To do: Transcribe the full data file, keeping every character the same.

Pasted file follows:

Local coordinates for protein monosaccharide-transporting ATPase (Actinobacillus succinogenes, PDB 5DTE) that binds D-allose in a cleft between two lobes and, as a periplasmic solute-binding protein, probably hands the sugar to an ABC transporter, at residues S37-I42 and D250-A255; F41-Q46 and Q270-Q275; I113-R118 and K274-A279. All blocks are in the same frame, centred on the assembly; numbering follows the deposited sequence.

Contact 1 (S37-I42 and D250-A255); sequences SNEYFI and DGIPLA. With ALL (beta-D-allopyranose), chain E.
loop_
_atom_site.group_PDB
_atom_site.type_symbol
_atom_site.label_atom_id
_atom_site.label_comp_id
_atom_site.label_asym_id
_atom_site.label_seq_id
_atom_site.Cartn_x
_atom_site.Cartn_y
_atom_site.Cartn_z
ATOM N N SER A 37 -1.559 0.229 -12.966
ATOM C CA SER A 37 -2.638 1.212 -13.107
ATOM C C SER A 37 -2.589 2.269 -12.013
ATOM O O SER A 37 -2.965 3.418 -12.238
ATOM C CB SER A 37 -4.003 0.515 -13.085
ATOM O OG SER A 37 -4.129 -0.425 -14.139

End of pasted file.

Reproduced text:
Local coordinates for protein monosaccharide-transporting ATPase (Actinobacillus succinogenes, PDB 5DTE) that binds D-allose in a cleft between two lobes and, as a periplasmic solute-binding protein, probably hands the sugar to an ABC transporter, at residues S37-I42 and D250-A255; F41-Q46 and Q270-Q275; I113-R118 and K274-A279. All blocks are in the same frame, centred on the assembly; numbering follows the deposited sequence.

Contact 1 (S37-I42 and D250-A255); sequences SNEYFI and DGIPLA. With ALL (beta-D-allopyranose), chain E.
loop_
_atom_site.group_PDB
_atom_site.type_symbol
_atom_site.label_atom_id
_atom_site.label_comp_id
_atom_site.label_asym_id
_atom_site.label_seq_id
_atom_site.Cartn_x
_atom_site.Cartn_y
_atom_site.Cartn_z
ATOM N N SER A 37 -1.559 0.229 -12.966
ATOM C CA SER A 37 -2.638 1.212 -13.107
ATOM C C SER A 37 -2.589 2.269 -12.013
ATOM O O SER A 37 -2.965 3.418 -12.238
ATOM C CB SER A 37 -4.003 0.515 -13.085
ATOM O OG SER A 37 -4.129 -0.425 -14.139